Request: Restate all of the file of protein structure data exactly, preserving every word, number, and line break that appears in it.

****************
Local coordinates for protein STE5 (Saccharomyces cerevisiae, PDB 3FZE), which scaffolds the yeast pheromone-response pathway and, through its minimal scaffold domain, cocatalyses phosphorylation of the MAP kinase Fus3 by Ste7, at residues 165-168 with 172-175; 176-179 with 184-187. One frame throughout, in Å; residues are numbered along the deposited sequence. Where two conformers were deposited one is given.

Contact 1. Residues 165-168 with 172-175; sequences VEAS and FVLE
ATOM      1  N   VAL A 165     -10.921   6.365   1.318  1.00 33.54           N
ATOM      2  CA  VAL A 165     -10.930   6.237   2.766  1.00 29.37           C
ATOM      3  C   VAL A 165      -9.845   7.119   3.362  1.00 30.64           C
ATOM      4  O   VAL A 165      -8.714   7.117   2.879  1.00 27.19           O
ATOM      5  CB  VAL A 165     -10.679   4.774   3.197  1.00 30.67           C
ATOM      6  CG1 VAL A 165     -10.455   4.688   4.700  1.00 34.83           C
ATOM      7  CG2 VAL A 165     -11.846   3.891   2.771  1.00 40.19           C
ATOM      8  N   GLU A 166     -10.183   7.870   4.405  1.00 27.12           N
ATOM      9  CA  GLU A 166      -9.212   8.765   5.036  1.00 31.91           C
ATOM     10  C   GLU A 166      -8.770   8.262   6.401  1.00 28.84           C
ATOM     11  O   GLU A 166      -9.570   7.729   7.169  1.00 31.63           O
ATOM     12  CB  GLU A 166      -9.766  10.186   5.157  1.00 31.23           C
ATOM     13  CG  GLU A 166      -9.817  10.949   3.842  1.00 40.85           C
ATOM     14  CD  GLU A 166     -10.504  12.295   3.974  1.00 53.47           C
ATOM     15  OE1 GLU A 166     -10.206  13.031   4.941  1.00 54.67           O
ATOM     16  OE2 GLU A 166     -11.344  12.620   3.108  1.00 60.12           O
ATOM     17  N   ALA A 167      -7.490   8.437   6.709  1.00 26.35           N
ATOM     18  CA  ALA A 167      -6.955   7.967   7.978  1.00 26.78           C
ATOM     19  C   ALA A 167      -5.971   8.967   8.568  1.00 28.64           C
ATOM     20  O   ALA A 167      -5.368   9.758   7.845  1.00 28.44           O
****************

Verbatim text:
Local coordinates for protein STE5 (Saccharomyces cerevisiae, PDB 3FZE), which scaffolds the yeast pheromone-response pathway and, through its minimal scaffold domain, cocatalyses phosphorylation of the MAP kinase Fus3 by Ste7, at residues 165-168 with 172-175; 176-179 with 184-187. One frame throughout, in Å; residues are numbered along the deposited sequence. Where two conformers were deposited one is given.

Contact 1. Residues 165-168 with 172-175; sequences VEAS and FVLE
ATOM      1  N   VAL A 165     -10.921   6.365   1.318  1.00 33.54           N
ATOM      2  CA  VAL A 165     -10.930   6.237   2.766  1.00 29.37           C
ATOM      3  C   VAL A 165      -9.845   7.119   3.362  1.00 30.64           C
ATOM      4  O   VAL A 165      -8.714   7.117   2.879  1.00 27.19           O
ATOM      5  CB  VAL A 165     -10.679   4.774   3.197  1.00 30.67           C
ATOM      6  CG1 VAL A 165     -10.455   4.688   4.700  1.00 34.83           C
ATOM      7  CG2 VAL A 165     -11.846   3.891   2.771  1.00 40.19           C
ATOM      8  N   GLU A 166     -10.183   7.870   4.405  1.00 27.12           N
ATOM      9  CA  GLU A 166      -9.212   8.765   5.036  1.00 31.91           C
ATOM     10  C   GLU A 166      -8.770   8.262   6.401  1.00 28.84           C
ATOM     11  O   GLU A 166      -9.570   7.729   7.169  1.00 31.63           O
ATOM     12  CB  GLU A 166      -9.766  10.186   5.157  1.00 31.23           C
ATOM     13  CG  GLU A 166      -9.817  10.949   3.842  1.00 40.85           C
ATOM     14  CD  GLU A 166     -10.504  12.295   3.974  1.00 53.47           C
ATOM     15  OE1 GLU A 166     -10.206  13.031   4.941  1.00 54.67           O
ATOM     16  OE2 GLU A 166     -11.344  12.620   3.108  1.00 60.12           O
ATOM     17  N   ALA A 167      -7.490   8.437   6.709  1.00 26.35           N
ATOM     18  CA  ALA A 167      -6.955   7.967   7.978  1.00 26.78           C
ATOM     19  C   ALA A 167      -5.971   8.967   8.568  1.00 28.64           C
ATOM     20  O   ALA A 167      -5.368   9.758   7.845  1.00 28.44           O